Legal Myths

Articles of interest on Legal Myths

One American dollar bill

Myth #1 - The belief is that unless each child is left $1.00, the Will is not valid. This is not only false, but also may lead to the very dispute you are seeking to avoid. During the estate administration, not only will you have to pay the $1.00; you also are required to provide notice of the estate administration and obtain a receipt to prove the payment.

stuffy law offices filled with dusty books and decrepit attorneys

Myth #2 - Too many old black-and-white movies taught generations that Wills are read in stuffy law offices filled with dusty books and decrepit attorneys. At least the part about a public "reading" of the Will is incorrect, although occasionally a video of the Will signing, and a statement by the decedent to the beneficiaries is presented ("to my cousin Charlie: I never liked you so you get nothing!").

Waranty Claim instead of Quit Claim

Myth #3 - Consider - - - why would you even have a Warranty Deed if a Quit Claim Deed is just as good? There must be a reason. Look carefully - - the word "Warranty" is contained in the description of one type of deed. Why do you suppose that is?

High School is over and now it's on to college

Myth #4 - Your oldest has graduated from high school, and is headed to college soon. So is your wallet. You have made your list: tuition, books, computer, clothes, food, dorm, Greek, automobile. Wait a minute - what about the automobile? Who should own it? Who should pay for it? How much is your insurance going to increase?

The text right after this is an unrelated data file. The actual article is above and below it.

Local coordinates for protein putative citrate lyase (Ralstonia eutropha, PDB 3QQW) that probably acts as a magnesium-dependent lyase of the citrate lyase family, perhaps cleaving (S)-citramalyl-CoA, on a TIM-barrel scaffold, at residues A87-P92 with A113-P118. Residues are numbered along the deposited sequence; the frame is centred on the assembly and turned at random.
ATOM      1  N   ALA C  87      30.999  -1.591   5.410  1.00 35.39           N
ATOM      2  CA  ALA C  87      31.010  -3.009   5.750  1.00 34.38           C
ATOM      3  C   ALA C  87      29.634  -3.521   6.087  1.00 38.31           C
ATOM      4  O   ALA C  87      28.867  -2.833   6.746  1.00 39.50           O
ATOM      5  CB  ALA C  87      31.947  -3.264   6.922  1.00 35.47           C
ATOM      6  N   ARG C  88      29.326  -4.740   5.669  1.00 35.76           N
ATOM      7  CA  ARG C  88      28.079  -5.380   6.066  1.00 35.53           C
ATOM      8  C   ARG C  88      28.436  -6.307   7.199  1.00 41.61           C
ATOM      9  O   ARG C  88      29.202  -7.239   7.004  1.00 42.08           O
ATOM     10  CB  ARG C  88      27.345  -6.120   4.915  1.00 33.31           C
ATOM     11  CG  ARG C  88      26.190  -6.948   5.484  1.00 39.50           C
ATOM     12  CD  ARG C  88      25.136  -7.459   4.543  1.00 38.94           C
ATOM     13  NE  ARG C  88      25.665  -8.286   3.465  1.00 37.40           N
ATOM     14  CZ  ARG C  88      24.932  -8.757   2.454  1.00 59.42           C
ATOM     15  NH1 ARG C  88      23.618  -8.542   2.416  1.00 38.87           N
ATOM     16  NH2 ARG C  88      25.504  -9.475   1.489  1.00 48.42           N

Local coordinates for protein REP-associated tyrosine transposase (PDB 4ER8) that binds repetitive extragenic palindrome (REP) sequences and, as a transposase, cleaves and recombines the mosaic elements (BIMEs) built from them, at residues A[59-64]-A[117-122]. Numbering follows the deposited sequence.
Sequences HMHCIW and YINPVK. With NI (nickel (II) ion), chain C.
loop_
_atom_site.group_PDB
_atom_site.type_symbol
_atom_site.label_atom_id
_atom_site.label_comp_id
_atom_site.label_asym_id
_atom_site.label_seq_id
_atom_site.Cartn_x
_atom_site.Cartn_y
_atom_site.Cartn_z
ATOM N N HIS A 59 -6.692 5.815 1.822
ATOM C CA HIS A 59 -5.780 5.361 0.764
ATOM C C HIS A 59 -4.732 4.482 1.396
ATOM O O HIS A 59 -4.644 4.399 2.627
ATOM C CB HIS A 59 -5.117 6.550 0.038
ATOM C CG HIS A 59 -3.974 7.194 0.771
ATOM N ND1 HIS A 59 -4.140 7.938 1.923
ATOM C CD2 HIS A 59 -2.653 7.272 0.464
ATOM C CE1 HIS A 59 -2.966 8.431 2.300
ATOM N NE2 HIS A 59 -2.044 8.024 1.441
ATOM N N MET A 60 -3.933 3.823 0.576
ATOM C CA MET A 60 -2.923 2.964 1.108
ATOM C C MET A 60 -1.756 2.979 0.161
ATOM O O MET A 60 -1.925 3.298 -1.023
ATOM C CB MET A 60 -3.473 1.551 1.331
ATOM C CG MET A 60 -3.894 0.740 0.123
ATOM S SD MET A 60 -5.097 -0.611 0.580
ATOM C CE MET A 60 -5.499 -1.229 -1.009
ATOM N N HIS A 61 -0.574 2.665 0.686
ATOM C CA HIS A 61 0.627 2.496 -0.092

A Short, Simple Contract - Myth #5

Myth #5 - The myth here is that attorneys want to overly complicate agreements, "in order to charge more." Maybe there is a small bit of truth in a few instances sometime, somewhere - - but it just isn't generally true. If you say the same thing twice for clarity, it may not be twice as good, but it is MUCH better than failing to say it once.

Past Due - someone owes you money!

Myth #6 - You're upset. Someone owes you money, doesn't pay after reminders and threats - so you decide to record a lien against the debtor's property. A lien is a type of security interest in property. Since there are forms of all types on the Web, you are likely to find one which seems to fit your needs. But ask yourself, if it is that easy, why do other people have to sue for a debt? Why are other creditors doing this the hard way?